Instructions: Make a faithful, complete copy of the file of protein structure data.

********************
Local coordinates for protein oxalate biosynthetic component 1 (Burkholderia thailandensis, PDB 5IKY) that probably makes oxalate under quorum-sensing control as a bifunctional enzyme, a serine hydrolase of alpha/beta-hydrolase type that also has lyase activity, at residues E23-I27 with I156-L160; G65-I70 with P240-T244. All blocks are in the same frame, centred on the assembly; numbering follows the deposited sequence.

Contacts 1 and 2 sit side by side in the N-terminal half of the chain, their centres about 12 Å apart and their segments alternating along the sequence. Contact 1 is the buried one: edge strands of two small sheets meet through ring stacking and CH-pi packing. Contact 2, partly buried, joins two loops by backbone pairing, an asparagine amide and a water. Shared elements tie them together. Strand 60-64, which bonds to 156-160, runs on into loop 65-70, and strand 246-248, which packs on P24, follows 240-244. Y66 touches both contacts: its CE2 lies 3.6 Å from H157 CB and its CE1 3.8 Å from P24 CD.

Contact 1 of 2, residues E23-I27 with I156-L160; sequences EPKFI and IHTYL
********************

Local coordinates for protein oxalate biosynthetic component 1 (Burkholderia thailandensis, PDB 5IKY) that probably makes oxalate under quorum-sensing control as a bifunctional enzyme, a serine hydrolase of alpha/beta-hydrolase type that also has lyase activity, at residues E23-I27 with I156-L160; G65-I70 with P240-T244. All blocks are in the same frame, centred on the assembly; numbering follows the deposited sequence.

Contacts 1 and 2 sit side by side in the N-terminal half of the chain, their centres about 12 Å apart and their segments alternating along the sequence. Contact 1 is the buried one: edge strands of two small sheets meet through ring stacking and CH-pi packing. Contact 2, partly buried, joins two loops by backbone pairing, an asparagine amide and a water. Shared elements tie them together. Strand 60-64, which bonds to 156-160, runs on into loop 65-70, and strand 246-248, which packs on P24, follows 240-244. Y66 touches both contacts: its CE2 lies 3.6 Å from H157 CB and its CE1 3.8 Å from P24 CD.

Contact 1 of 2, residues E23-I27 with I156-L160; sequences EPKFI and IHTYL